## 1. Conjugacy of two points/lines

Given a circle (c), two points {X, Y} are said to be conjugate with respect to (c) when the polar of one passes through the other. This is a symmetric relation and if we restrict it on an arbitrary line (e) it defines an involutive homography on the line Y = F(X) (see HomographicRelation.html ).
Analogously is defined the conjugacy of two lines: Two lines {x,y} are said to be conjugate with respect to the circle (c), when each passes from the pole of the other. The symmetry of the relation is due to the reciprocity of poles-polars: if Y is on the polar of X, then also X is on the polar of Y. If X' is the projection of X on its polar pX, triangle XX'Y has a right angle at X' and {X,X'} are inverse (see Inversion.html ) with respect to circle (c).
From this follows that all circles with diameter XY are orthogonal to (c) and being also orthogonal to line (e) belong to the bundle of circles (II) which is orthogonal to the circle bundle (I) generated by {c, e}.
The kind of the circle-bundle (II) depends on the position of line (e) relative to the circle c.
 If line (e) does not intersect the circle c, then bundle (II) is of intersecting type. All the circles of (II) pass through two fixed points {E',E''} on the line orthogonal to (e) through the center O of the circle. This line is the common radical axis of all circles of the bundle (II). Points {E', E''} are harmonic conjugate with respect to {O, E}, E being the pole of (e).
In this case the involution F has no fixed points on line (e).
 If line (e) intersects the circle (c), then bundle (II) is of non-intersecting type with limit points the intersection points {X0, X1} of the circle (c) with line (e).
In this case the involution F has two fixed points on line (e) which are precisely {X0, X1}.

## 2. Conjugacy with respect to a conic

Since the idea of polar generalizes naturally to a conic one can repeat the definition in this more general context and define conjugacy of points with respect to a conic: Two points {X,Y} are said to be conjugate with respect to a conic, if the polar of one passes through the other. Again the relation is symmetric and defines an involutive homography Y=F(X) on the points of line e.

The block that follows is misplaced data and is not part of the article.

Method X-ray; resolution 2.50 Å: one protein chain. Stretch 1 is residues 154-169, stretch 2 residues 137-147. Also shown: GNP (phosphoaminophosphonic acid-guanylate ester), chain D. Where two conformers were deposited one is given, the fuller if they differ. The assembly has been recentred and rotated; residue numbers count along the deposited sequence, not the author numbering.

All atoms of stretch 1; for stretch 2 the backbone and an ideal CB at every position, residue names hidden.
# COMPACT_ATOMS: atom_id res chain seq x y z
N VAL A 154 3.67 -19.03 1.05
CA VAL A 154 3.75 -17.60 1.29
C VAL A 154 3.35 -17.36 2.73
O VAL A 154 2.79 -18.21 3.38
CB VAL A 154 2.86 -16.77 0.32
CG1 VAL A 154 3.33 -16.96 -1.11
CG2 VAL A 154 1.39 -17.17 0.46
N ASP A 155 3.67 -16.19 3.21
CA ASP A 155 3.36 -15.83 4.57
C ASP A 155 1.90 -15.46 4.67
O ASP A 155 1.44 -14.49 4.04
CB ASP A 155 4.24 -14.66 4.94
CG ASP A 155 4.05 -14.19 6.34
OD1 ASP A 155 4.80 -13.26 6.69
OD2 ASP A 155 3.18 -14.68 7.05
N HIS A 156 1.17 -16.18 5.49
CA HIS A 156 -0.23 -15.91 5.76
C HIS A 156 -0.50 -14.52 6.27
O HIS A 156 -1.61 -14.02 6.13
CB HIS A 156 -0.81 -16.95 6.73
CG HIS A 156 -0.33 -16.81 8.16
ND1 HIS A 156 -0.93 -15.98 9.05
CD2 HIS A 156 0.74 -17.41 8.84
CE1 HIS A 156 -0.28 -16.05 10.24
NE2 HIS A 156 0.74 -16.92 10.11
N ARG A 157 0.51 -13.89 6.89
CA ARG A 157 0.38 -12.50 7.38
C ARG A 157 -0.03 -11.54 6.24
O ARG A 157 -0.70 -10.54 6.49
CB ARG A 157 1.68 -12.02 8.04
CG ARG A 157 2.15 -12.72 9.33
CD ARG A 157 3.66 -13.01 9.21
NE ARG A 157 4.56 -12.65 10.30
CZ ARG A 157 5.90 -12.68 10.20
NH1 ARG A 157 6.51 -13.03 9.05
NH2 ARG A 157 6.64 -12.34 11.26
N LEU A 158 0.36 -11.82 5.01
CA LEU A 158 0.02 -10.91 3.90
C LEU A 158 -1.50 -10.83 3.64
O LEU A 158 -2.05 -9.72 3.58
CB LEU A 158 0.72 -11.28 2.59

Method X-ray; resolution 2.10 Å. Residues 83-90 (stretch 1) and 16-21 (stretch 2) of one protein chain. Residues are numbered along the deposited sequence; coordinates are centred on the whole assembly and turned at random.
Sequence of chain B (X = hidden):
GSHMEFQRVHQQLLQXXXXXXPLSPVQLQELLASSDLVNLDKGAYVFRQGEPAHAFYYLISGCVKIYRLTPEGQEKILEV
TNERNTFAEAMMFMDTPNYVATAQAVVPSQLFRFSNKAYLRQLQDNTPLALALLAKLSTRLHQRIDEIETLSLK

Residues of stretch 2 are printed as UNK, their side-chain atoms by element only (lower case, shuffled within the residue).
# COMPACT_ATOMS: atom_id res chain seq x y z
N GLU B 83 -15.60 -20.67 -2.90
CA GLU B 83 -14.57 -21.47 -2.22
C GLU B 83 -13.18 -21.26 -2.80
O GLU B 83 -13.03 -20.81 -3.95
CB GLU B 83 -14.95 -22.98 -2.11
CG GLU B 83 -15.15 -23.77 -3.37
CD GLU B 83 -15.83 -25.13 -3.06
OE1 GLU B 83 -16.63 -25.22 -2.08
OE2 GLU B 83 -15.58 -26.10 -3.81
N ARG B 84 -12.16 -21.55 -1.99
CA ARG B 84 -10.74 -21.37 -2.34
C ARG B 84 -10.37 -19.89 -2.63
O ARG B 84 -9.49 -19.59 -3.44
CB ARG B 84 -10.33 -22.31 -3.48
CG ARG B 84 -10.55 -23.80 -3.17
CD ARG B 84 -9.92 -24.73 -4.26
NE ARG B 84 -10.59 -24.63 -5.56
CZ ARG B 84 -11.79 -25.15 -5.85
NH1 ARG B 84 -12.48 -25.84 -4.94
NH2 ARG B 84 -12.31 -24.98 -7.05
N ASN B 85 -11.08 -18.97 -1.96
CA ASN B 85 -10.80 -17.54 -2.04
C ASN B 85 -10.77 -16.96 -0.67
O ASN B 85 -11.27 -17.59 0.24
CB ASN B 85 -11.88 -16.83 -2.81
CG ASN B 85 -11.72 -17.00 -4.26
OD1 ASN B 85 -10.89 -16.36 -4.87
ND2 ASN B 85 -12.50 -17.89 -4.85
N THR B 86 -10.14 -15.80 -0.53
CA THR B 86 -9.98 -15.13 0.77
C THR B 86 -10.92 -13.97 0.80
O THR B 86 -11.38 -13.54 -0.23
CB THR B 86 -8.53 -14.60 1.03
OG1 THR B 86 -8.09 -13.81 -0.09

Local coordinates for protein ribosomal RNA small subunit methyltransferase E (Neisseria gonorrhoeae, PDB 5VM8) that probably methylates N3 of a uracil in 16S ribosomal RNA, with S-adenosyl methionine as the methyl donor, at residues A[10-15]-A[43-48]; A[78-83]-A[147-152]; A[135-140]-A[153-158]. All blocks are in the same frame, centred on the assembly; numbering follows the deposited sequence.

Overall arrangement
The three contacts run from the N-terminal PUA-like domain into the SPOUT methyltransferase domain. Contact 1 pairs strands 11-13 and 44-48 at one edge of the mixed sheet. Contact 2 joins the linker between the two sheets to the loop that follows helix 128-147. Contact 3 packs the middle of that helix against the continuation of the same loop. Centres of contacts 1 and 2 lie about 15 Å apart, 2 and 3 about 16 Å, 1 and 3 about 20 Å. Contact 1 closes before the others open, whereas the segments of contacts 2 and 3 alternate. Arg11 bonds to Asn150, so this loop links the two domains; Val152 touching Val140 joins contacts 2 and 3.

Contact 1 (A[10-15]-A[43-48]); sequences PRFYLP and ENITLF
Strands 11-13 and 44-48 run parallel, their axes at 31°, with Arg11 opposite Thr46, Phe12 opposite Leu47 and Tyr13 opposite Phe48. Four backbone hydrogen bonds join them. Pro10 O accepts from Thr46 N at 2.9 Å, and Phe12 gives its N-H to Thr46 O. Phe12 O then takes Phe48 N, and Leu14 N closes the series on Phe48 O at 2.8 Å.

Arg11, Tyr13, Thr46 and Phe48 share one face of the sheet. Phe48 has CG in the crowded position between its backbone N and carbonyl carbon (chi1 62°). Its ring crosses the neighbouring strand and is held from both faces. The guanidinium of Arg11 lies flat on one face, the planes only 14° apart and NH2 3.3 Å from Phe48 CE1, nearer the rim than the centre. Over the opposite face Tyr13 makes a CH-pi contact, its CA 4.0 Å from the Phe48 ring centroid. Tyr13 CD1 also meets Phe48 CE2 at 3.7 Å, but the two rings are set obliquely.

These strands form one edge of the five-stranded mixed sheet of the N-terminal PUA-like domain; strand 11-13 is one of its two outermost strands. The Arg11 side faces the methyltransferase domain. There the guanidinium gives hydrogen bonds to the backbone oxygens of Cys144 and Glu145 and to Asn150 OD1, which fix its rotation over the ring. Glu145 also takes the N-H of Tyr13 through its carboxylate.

The definition of line-conjugacy can be transferred also verbatim to this general case.      The above basic figure shows two points {X,Y} on line (e) conjugate with respect to a conic c. Point E is the pole of (e) and lines {Y'Y'', X'X''} are respectively the polars of {X, Y}. By Pascal's theorem the opposite sides of quadrangle X'Y'X''Y'' intersect at two points {Z, Z'} which are on (e) and are also related by the homographic relation Z'=F(Z). Besides {Z,Z'} are harmonic conjugate with respect to {X,Y}.
The previous statements on the circle bundle (II) of circles with diameters XY transfer almost unchanged to this case. The general figure can be transformed by an appropriate projectivity to a circle (c') and a line (e'), the homography relation being preserved, we obtain also a map of the bundle (II) here to the corresponding bundle of {c', e'}. We conclude that the circle bundle in the present general case is of intersecting type or non-intersecting type in dependence of the position of the line e to the conic c:
 If the line (e) does not intersect the conic then the bundle (II) of circles with diameters XY is of intersecting type. All circles pass through two fixed points {E',E''}, which can be explicitly constructed from the data.
The involutive homgoraphy Y = F(X) has no fixed points in this case.
 If the line (e) intesects the conic (c) at two points {X0, X1} then the circle bundle (II) is of non-intersecting type and has these two points as limit points. The same points are also fixed points of the involutive transformation F.

## 3. The intersecting type